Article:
The Coast News Group
Carlsbad Community Community

Council votes unanimously to streamline land use map

CARLSBAD — A contested resolution to update land uses passed unanimously despite several pleas from residents concerned for the future of the south shore of Agua Hedionda Lagoon.

The City Council was in favor to streamline the Local Coastal Program (LCP) Land Use Map on Tuesday.

Six segments in the Coastal Zone were deferred by the California Coastal Commission (CCC) on May 11, but two were singled out after residents wrote letters and provided testimony against actions they believe are an attempt to revive the controversial Agua Hedionda South Shore Specific Plan, otherwise known as Measure A.

The measure was defeated in a special election in February and proposed to develop 48 acres on the site, in addition to creating trails and more acreage for strawberry farming.

At the heart of the issue for several residents, including City Council candidate Cori Schumacher, is the designation change at the Encina Power Plant and the 48 acres on the lagoon and Interstate 5.

The suggested modification at the plant would change the use to Visitor Commercial/Open Space (VC/OS) from Utility, while the 48 acres would become VC from Travel/Service Commercial (TS).

Mayor Matt Hall said there is a “difference of understanding” between the residents, their concerns and what was approved by the council. City Attorney Celia Brewer said once Measure A was voted down, the land on the lagoon reverted back to its original designation.

Assistant City Manager Gary Barberio, meanwhile, said the change in designations are important for the city as it attempts to consolidate three different aspects — zoning, LCP and General Plan.

“We want to consolidate all six segments into one program,” he said. “They have different language within each one of them. Some are more up to date with the current thinking of the commission and Coastal Act and others are less compliant. We have started that and are working with coastal staff.”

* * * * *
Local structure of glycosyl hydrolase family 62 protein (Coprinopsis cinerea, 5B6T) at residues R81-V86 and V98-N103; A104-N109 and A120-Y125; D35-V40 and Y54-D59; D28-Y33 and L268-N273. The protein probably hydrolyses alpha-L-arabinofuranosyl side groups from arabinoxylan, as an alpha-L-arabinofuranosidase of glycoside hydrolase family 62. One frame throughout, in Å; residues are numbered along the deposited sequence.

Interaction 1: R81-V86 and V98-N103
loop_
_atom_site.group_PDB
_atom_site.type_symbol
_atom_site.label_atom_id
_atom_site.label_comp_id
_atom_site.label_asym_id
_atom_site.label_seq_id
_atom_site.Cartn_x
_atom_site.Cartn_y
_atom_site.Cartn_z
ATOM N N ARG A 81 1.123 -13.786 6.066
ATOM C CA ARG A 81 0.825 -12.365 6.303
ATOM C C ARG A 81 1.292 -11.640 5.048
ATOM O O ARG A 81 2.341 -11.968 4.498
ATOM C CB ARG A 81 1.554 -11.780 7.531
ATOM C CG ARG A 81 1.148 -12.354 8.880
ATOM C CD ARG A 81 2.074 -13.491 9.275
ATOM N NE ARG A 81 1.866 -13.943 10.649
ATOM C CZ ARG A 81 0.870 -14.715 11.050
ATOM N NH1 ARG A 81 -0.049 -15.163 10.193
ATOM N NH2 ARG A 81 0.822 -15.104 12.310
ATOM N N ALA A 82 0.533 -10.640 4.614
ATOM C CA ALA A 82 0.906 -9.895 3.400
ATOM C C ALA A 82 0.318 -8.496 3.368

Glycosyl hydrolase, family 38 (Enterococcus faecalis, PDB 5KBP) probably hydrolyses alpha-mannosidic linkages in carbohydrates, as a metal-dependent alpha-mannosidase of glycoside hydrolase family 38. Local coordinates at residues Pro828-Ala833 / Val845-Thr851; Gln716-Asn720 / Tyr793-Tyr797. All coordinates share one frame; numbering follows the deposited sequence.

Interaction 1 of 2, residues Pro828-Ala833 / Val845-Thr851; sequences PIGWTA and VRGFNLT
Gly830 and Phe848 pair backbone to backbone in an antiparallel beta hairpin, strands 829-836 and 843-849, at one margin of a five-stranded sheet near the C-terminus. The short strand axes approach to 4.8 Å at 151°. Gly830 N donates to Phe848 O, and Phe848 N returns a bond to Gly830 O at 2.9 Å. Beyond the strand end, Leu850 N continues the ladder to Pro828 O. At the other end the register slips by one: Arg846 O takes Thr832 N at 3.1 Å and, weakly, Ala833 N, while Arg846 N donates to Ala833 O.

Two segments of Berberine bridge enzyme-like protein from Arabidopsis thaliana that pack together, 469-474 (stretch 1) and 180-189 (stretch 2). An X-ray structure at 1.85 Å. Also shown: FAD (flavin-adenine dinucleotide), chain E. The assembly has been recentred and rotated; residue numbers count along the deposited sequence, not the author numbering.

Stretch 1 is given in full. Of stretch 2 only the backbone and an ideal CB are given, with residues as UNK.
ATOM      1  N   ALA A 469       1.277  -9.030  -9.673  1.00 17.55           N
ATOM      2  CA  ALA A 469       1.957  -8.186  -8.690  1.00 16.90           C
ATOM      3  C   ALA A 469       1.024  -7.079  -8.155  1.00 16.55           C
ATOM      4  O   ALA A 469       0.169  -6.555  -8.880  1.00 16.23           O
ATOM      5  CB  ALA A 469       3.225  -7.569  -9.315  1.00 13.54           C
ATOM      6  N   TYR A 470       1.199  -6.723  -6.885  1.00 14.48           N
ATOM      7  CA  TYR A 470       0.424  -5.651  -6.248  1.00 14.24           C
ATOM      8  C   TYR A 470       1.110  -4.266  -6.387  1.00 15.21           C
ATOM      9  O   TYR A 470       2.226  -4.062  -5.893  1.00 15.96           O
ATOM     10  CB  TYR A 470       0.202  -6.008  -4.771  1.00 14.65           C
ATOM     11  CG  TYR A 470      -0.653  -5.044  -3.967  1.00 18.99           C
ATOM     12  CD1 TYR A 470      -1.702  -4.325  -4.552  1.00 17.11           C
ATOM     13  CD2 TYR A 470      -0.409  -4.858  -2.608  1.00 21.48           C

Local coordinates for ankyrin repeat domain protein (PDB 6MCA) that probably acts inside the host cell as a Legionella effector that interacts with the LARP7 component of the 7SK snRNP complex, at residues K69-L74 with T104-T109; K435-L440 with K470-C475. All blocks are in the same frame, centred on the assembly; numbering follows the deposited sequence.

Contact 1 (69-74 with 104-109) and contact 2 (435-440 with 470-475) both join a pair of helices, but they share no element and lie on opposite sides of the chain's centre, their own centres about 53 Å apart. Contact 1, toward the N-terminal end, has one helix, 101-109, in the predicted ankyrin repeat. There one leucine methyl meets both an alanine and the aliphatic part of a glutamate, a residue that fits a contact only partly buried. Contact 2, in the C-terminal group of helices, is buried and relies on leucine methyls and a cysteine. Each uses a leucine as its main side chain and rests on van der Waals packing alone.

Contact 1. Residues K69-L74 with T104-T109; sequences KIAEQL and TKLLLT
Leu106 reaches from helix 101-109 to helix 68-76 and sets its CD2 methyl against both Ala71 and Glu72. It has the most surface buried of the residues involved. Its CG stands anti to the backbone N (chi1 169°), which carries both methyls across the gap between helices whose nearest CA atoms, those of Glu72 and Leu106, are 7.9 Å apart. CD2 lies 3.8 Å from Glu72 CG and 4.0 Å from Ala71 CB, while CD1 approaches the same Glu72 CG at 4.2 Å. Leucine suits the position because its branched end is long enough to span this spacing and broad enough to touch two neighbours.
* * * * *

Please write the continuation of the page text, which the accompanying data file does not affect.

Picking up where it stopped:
The Costal Commission must approve the modifications, although the timeline is at least one year away before the commission takes action. City staff reported the commission will certify the implemented suggestions in August or September, the draft update of the LCP would not be ready until spring 2017 and public hearings would follow in the summer.

Reisdent Hope Nelson, meanwhile, also highlighted an April memo consisting of six pages where the communication between staff consisted of repeated statements saying the changes are not related to Measure A.

In addition, she said Senior Planner Don Neu, in the memo to the CCC, said the vote and power plant property as separate issues. Nelson said they are not, while Neu added the VS/OS designation is part of the community future vision.

“This outrageous statement indicates to me that senior staff in the city are continuing to insult the voters who voted for open space,” resident Hope Nelson said. “It’s obvious the city is still moving forward with plans to develop that land (the 48 acres).”

The city approved a General Plan update on Sept. 22, 2015, which included a LCP amendment, although it would not be effective until the Coastal Commission approved it, according to Senior Planner Jennifer Jesser.

Although the commission deferred the decision, Jesser said city staff is working with the CCC to ensure the city is following the recommendations.

As for the power plant, Jesser said the change is to be consistent with the General Plan. The CCC, meanwhile, held off and requested more information to determine appropriate designation and Visitor/Commercial use throughout the city.

As for the 48 acres, Jesser said the CCC did not have enough information to understand the types of uses allowed in the VC designation.

Jesser said at a previous council meeting the changes were not an attempt to circumvent voters, noting the proposed alterations began seven years ago.